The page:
/ Opinions / Terrestrial invasive species and hunters

Terrestrial invasive species and hunters

September 25, 2020 by Beckie Gaskill

As hunters, many of us are about to spend more time in the woods than at any other time of the year. While our primary focus is the animals we look to harvest, we can also help in the fight against terrestrial invasive species. 

Last week in this column, I spoke about duck hunters and aquatic invasive species (AIS). This week I wanted to take a little closer look at terrestrial invasive species (TIS). I have seen more interest in keeping terrestrial invasive species under control in recent years, which is great. Hunters, too, can play a part in that.

Because we are in the woods a great deal, especially this time of year, we can also be at the forefront of detecting potential issues before they get out of hand. As with AIS, TIS is easier to control if it is caught early. Better yet, if we can keep it from spreading, that is even less costly and labor intensive.

According to Rosie Page, coordinator for the Wisconsin Headwaters Invasives Partnership (WHIP), there are several terrestrial invasive species she sees as the big problems for our area. One of those is wild parsnip. This invasive is of special concern because the sap from it can cause actual chemical burns on skin. Obviously this can be quite painful and something we would all hope to avoid. But, as an invasive, if it gets a foothold somewhere, it can grow prolifically, pushing out other, native, plants. Wild parsnip can attached to boots, clothes and equipment we bring into the woods with us.

Thistles are an invasive that can be easily spread. Most people who have spent time in the woods are familiar with thistles. They get stuck to our clothes and hair and can be difficult to remove. Because they enjoy hitchhiking so much, it is a good idea to be on the lookout for them. When I come out of the woods, I check all of my outerwear to be sure nothing has tagged along.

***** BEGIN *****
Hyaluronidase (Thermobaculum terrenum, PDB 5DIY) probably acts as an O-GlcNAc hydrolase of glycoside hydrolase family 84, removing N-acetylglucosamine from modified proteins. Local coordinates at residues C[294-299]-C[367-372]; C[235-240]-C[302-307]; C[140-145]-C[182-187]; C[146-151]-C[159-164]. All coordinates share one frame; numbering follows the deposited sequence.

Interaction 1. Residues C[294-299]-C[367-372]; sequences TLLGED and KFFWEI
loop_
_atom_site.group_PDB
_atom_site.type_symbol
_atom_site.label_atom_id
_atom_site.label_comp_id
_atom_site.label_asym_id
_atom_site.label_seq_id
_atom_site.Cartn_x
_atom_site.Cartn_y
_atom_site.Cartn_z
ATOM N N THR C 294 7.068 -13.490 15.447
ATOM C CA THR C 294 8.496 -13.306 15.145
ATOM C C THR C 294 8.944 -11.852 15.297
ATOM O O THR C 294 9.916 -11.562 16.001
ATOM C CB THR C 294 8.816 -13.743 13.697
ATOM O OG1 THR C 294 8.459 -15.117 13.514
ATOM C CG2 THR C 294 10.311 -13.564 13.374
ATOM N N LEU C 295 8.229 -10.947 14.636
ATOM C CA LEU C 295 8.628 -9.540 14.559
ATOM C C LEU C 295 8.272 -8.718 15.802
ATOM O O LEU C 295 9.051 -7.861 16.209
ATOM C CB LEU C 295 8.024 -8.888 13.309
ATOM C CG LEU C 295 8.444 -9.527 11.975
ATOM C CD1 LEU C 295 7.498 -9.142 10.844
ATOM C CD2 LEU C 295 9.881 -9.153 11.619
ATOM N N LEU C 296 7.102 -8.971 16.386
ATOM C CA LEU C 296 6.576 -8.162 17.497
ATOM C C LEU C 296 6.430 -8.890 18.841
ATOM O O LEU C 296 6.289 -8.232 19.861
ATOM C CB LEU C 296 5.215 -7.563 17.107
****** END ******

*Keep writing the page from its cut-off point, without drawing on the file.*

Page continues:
One of the good things about thistles is they are big enough to see easily. This makes removal easier. When I find them attempting to go along for a ride with me, I remove them and put them in a plastic bag. From there I dispose of them in the garbage so they do not get a chance to spread anywhere else. That is a better option than simply removing the heads and leaving them on the landscape, of course. 

The issue with thistles is, like most invasive species, they will push out native plants, meaning many other native species will lose habitat. They can also make a favorite stomping ground virtually un-stompable. At the very least, places we like to walk will be unenjoyable. In many instances, though, the dense stands of thistle can even prevent us from entering, or be a hiding place for other unwanted guests such as ticks and other insects that “bug” us in the woods. 

Tansy, Page said, is relatively new to the Northwoods, making it one for which we should be on the lookout. Again, stopping a problem before it starts, or as soon as possible, is alway a better option than letting an invasive run rampant and then attempting to play catch up. Tansy roots very strongly, which can make it difficult to remove. It also contains an alkaline chemical that is poisonous to grazers such as deer. At this point, with CWD, predators increasing and habitat decreasing, the last thing hunters need is a plant that can kill deer, too.